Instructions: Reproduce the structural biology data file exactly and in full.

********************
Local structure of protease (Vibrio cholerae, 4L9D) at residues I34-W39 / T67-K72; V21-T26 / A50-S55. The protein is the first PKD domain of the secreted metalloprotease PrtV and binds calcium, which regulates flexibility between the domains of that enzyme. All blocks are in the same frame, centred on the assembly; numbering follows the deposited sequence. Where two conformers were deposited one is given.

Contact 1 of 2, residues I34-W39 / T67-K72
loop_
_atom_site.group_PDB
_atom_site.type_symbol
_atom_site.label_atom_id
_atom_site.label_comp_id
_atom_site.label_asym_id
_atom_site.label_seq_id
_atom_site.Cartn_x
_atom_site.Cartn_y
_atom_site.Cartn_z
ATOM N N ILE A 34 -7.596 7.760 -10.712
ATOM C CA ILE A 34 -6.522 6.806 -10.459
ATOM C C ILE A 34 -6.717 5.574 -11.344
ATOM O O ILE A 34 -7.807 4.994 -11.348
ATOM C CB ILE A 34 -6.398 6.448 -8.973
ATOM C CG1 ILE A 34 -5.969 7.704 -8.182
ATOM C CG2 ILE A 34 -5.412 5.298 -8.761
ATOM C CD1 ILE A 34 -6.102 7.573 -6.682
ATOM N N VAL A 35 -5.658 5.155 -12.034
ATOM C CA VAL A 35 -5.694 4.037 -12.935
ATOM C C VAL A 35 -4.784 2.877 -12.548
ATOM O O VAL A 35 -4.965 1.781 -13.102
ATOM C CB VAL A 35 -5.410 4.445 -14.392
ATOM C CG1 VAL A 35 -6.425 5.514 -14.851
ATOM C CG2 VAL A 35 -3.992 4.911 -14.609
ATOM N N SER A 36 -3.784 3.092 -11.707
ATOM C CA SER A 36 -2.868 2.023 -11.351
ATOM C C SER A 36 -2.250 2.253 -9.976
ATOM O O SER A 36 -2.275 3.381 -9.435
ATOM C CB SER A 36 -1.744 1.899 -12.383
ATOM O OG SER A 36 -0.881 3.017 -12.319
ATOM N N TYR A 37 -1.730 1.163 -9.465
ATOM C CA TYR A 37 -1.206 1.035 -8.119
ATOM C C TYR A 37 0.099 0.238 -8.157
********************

Local structure of protease (Vibrio cholerae, 4L9D) at residues I34-W39 / T67-K72; V21-T26 / A50-S55. The protein is the first PKD domain of the secreted metalloprotease PrtV and binds calcium, which regulates flexibility between the domains of that enzyme. All blocks are in the same frame, centred on the assembly; numbering follows the deposited sequence. Where two conformers were deposited one is given.

Contact 1 of 2, residues I34-W39 / T67-K72
loop_
_atom_site.group_PDB
_atom_site.type_symbol
_atom_site.label_atom_id
_atom_site.label_comp_id
_atom_site.label_asym_id
_atom_site.label_seq_id
_atom_site.Cartn_x
_atom_site.Cartn_y
_atom_site.Cartn_z
ATOM N N ILE A 34 -7.596 7.760 -10.712
ATOM C CA ILE A 34 -6.522 6.806 -10.459
ATOM C C ILE A 34 -6.717 5.574 -11.344
ATOM O O ILE A 34 -7.807 4.994 -11.348
ATOM C CB ILE A 34 -6.398 6.448 -8.973
ATOM C CG1 ILE A 34 -5.969 7.704 -8.182
ATOM C CG2 ILE A 34 -5.412 5.298 -8.761
ATOM C CD1 ILE A 34 -6.102 7.573 -6.682
ATOM N N VAL A 35 -5.658 5.155 -12.034
ATOM C CA VAL A 35 -5.694 4.037 -12.935
ATOM C C VAL A 35 -4.784 2.877 -12.548
ATOM O O VAL A 35 -4.965 1.781 -13.102
ATOM C CB VAL A 35 -5.410 4.445 -14.392
ATOM C CG1 VAL A 35 -6.425 5.514 -14.851
ATOM C CG2 VAL A 35 -3.992 4.911 -14.609
ATOM N N SER A 36 -3.784 3.092 -11.707
ATOM C CA SER A 36 -2.868 2.023 -11.351
ATOM C C SER A 36 -2.250 2.253 -9.976
ATOM O O SER A 36 -2.275 3.381 -9.435
ATOM C CB SER A 36 -1.744 1.899 -12.383
ATOM O OG SER A 36 -0.881 3.017 -12.319
ATOM N N TYR A 37 -1.730 1.163 -9.465
ATOM C CA TYR A 37 -1.206 1.035 -8.119
ATOM C C TYR A 37 0.099 0.238 -8.157